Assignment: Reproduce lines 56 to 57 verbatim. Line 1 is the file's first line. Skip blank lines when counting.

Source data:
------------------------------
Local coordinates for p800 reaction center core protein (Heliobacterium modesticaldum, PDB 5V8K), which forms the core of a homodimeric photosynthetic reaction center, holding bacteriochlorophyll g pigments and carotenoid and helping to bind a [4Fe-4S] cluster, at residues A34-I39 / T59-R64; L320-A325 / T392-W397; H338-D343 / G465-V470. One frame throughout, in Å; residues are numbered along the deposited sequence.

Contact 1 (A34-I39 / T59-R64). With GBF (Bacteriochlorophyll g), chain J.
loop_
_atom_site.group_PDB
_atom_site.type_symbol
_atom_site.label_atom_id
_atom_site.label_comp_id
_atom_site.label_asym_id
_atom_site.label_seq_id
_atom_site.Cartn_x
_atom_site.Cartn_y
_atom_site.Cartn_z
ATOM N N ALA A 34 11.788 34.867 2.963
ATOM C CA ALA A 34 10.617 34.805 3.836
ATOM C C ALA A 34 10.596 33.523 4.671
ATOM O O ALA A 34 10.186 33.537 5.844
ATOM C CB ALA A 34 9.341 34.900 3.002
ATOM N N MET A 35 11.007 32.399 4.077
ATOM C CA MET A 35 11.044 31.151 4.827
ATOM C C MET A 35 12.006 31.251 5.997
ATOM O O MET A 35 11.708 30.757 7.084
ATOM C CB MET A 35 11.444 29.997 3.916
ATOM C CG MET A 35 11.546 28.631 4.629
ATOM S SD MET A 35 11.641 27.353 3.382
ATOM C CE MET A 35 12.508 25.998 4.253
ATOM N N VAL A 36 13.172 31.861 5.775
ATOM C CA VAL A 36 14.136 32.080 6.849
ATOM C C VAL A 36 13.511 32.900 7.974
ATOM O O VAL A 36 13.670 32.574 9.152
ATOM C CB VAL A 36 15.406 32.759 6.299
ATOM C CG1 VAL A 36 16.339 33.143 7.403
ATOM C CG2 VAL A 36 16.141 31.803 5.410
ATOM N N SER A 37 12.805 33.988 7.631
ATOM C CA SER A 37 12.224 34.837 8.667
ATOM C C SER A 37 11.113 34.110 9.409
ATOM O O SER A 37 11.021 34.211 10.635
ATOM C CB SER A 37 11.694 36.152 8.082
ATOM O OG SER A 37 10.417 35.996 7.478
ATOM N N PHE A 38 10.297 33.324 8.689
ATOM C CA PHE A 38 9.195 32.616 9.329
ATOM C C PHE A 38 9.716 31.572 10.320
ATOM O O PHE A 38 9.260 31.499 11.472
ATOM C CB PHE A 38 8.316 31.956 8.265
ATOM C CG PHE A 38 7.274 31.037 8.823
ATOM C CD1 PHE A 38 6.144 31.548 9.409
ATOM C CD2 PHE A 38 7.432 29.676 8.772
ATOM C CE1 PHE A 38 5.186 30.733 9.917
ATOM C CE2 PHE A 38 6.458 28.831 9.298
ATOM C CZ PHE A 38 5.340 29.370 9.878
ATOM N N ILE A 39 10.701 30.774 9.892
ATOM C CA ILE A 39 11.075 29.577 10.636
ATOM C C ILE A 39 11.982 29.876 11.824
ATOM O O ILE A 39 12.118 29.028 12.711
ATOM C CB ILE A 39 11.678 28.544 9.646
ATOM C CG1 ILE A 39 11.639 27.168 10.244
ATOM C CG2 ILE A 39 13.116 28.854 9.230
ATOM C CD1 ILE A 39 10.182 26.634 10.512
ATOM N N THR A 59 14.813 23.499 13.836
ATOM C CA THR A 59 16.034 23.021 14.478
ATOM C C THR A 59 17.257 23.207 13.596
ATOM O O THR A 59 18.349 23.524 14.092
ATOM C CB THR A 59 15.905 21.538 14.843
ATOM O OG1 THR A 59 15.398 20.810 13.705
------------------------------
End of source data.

ATOM C CG2 ILE A 39 13.116 28.854 9.230
ATOM C CD1 ILE A 39 10.182 26.634 10.512